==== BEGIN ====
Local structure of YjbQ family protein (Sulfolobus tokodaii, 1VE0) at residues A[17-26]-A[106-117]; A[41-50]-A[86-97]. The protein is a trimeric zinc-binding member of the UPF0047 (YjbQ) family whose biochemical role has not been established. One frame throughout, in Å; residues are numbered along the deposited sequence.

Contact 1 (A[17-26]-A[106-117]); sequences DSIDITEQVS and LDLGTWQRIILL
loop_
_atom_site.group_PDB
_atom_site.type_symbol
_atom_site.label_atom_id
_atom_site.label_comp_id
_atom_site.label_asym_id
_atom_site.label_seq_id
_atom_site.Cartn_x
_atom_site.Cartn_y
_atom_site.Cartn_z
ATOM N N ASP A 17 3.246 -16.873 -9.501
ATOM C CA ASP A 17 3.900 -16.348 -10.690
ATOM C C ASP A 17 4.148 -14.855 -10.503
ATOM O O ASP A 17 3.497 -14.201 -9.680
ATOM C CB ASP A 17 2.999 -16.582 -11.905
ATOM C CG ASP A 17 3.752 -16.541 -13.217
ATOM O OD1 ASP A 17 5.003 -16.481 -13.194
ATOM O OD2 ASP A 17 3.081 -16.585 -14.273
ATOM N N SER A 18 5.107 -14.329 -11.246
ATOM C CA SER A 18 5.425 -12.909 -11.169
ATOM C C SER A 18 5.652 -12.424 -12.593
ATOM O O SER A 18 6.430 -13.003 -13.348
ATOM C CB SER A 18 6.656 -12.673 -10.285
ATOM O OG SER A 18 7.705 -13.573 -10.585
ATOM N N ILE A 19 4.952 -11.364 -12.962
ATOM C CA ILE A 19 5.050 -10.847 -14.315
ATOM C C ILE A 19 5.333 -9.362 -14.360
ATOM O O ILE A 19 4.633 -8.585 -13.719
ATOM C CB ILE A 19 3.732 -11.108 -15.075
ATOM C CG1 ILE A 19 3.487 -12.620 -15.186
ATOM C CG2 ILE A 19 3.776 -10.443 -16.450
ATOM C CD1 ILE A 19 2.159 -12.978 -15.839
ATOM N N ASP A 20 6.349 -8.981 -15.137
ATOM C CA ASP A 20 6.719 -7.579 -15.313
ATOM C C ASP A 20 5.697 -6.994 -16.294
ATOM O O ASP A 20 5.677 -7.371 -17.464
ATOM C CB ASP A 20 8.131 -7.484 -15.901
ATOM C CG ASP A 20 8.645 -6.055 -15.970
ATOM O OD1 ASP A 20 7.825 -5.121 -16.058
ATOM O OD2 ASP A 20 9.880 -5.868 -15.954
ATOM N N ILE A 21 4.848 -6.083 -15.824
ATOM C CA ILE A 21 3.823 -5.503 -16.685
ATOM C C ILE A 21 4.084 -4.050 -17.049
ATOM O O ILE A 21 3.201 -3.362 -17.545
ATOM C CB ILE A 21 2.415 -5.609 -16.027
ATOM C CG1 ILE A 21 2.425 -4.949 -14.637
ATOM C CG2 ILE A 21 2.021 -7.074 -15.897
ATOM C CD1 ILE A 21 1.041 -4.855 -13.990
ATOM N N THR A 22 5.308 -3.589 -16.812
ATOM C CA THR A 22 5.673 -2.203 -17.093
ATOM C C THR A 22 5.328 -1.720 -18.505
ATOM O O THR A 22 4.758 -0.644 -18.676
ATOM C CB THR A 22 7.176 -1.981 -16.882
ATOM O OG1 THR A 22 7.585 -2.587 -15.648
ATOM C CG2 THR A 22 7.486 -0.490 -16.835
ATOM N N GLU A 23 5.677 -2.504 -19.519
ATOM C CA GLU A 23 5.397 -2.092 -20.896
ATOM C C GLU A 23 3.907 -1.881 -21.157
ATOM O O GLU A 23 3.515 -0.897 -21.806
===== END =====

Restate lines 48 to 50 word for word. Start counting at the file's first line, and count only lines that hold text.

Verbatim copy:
ATOM C CG1 ILE A 21 2.425 -4.949 -14.637
ATOM C CG2 ILE A 21 2.021 -7.074 -15.897
ATOM C CD1 ILE A 21 1.041 -4.855 -13.990